Mean BMI: 26.6                     End                   employees) with non-HDL           controlled, double-
                % HTN: 15                          Interven: NR          chol > 200                        blind, multi-site clinical
                Mean SBP (mm Hg):                  Control: NR           Exclusion: clinical evidence      trial
                Total: 141.7                       Total: 2,859 (no      of heart disease (angina or
                Mean DBP: (mm Hg):                 diff between          MI); CHF; abnormal EKG
                Total: 91.25                       grps)
                % Smokers:
                Total: 36
                Initial TC (mg/dl)
                Total: 288.9

Note: Event rates are cumulative percentages with event over the study. Absolute Risk Reduction, Number Needed to Treat
     and Relative Risk Reduction are for the main outcome.
*Numbers in parentheses are 5-year outcomes for LRC
†Without unstable angina and numbers in parentheses are for nonfatal MI & CHD death
‡5% of patients had angina
Evidence Table 1. Studies of Cholesterol Reduction with Drug Therapy in Primary Care (cont'd)
                                                                   Main Outcome &
                                                                   Relative Risk for                      Quality
Interventions                   Lipids          Total & CHD Events Main Outcome                           Considerations
Interven: cholestyramine        % Net Reduction Total Mortality %  Definition: Total CHD                  Internal Validity
(24g qd)                        TC: 8.5%        Interven: 3.6      Events                                 good
Control: placebo                                Control: 3.7       Interven: 8.1 (5.5)†                   External Validity
Both Grps: moderate                             CHD Mortality Rate Control: 9.8 (6.6)†                    fair
cholesterol-lowering diet                       Interven: 1.6      RRR                                    Quality Grade
                                                Control: 2         Interven: 19%                          fair
                                                                   95% CI for RRR
                                                                   3 - 32%
                                                                   p value NR
                                                                   Interven: 1.7 (1.1)†
                                                                   59 (91)†

Interven: gemfibrozil (600 % Net Reduction            Total Mortality %         Definition: Total CHD     Internal Validity
mg bid)                    TC: 11%                    Interven: 2.19            Events                    good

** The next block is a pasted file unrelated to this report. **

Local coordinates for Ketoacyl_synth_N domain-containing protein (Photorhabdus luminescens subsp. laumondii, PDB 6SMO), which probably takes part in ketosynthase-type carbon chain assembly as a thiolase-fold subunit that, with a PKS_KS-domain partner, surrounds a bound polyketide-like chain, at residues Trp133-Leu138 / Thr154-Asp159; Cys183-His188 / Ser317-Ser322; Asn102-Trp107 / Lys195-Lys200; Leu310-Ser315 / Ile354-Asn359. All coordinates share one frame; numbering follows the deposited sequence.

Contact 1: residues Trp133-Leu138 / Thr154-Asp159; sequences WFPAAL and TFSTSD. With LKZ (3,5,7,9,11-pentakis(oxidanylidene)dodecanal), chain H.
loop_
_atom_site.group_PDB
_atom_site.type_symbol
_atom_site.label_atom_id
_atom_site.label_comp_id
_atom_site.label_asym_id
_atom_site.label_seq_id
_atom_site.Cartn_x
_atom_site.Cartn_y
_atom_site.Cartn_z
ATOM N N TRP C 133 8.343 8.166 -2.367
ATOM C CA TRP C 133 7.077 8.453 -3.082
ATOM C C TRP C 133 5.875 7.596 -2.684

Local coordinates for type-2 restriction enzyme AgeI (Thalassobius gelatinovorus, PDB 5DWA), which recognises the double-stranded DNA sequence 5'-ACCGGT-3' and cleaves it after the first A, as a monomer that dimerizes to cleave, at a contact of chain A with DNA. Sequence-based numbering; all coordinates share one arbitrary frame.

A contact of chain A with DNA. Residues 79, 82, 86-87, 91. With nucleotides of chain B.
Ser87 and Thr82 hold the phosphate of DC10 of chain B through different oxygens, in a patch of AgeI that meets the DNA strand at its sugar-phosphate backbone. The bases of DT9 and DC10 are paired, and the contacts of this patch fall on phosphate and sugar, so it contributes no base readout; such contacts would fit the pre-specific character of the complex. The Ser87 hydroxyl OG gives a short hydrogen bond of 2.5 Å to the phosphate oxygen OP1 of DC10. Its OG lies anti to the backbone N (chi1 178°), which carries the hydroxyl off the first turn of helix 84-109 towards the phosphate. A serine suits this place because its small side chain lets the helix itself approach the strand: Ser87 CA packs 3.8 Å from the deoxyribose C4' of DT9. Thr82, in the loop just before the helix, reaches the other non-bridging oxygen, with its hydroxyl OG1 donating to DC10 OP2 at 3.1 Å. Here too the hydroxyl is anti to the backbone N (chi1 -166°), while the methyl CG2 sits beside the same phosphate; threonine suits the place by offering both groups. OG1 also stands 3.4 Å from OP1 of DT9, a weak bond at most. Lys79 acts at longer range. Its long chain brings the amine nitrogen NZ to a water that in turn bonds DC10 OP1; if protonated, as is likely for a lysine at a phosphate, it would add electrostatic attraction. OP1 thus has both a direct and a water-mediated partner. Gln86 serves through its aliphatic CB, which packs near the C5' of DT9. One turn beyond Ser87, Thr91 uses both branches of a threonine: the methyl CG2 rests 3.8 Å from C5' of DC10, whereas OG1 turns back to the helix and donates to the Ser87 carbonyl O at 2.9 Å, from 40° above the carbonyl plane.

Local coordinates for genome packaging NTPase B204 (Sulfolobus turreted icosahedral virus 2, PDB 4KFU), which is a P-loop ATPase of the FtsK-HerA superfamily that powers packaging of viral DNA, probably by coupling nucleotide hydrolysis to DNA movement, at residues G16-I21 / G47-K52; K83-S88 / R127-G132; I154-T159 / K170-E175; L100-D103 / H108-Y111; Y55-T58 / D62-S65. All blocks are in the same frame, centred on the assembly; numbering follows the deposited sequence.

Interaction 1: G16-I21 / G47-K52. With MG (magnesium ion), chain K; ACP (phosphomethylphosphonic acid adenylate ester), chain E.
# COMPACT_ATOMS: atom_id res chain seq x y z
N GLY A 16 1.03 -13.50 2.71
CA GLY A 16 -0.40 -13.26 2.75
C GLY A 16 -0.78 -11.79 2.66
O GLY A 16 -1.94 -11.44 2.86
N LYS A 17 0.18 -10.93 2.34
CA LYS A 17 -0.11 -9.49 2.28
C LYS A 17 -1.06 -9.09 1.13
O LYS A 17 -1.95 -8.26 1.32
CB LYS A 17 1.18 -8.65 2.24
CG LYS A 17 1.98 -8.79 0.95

Control: placebo                                      Control: 2.07             Interven: 5.5             External Validity
Both Grps: cholesterol-                                                         Control: 7.9              fair
lowering diet                                         CHD Mortality Rate        RRR                       Quality Grade
                                                      Interven: 0.68            Interven: 34%             fair
                                                      Control: 0.94             95% CI = 8 - 53%
                                                                                p < 0.02
                                                                                Interven: 1.4%
                                                                                Interven: 71

Note: Event rates are cumulative percentages with event over the study. Absolute Risk Reduction, Number Needed to Treat
     and Relative Risk Reduction are for the main outcome.
*Numbers in parentheses are 5-year outcomes for LRC
†5% of patients had angina
‡Without unstable angina and numbers in parentheses are for nonfatal MI & CHD death
Evidence Table 1. Studies of Cholesterol Reduction with Drug Therapy in Primary Care(cont'd)

                                                   Size of
Source:                                            Intervention &        Study Population                  Study Design &
Author, Year       Study Population                Control Groups        Diagnosis/Condition               Characteristics
WOSCOPS:           Mean Age: 55 y                  Start                 Inclusion: men ages 45-64         Duration: 4.9 y
Shepherd et        % Female: 0                     Interven: 3,302       with "elevated LDL                Study Design: Random
al., 199598 ‡      % White: ~100                   Control: 3,293        cholesterol"                      sampling, placebo
                   Mean BMI: 26                    End                   Exclusion: history of MI;         controlled, double-
                   % HTN: 15                       Interven: ~2,278      pathologic q waves on             blind, multi-site clinical
                   Mean SBP (mm Hg):               Control: ~2,305       EKG; atrial fibrillation on       trial
                   Total: 135.5                                          EKG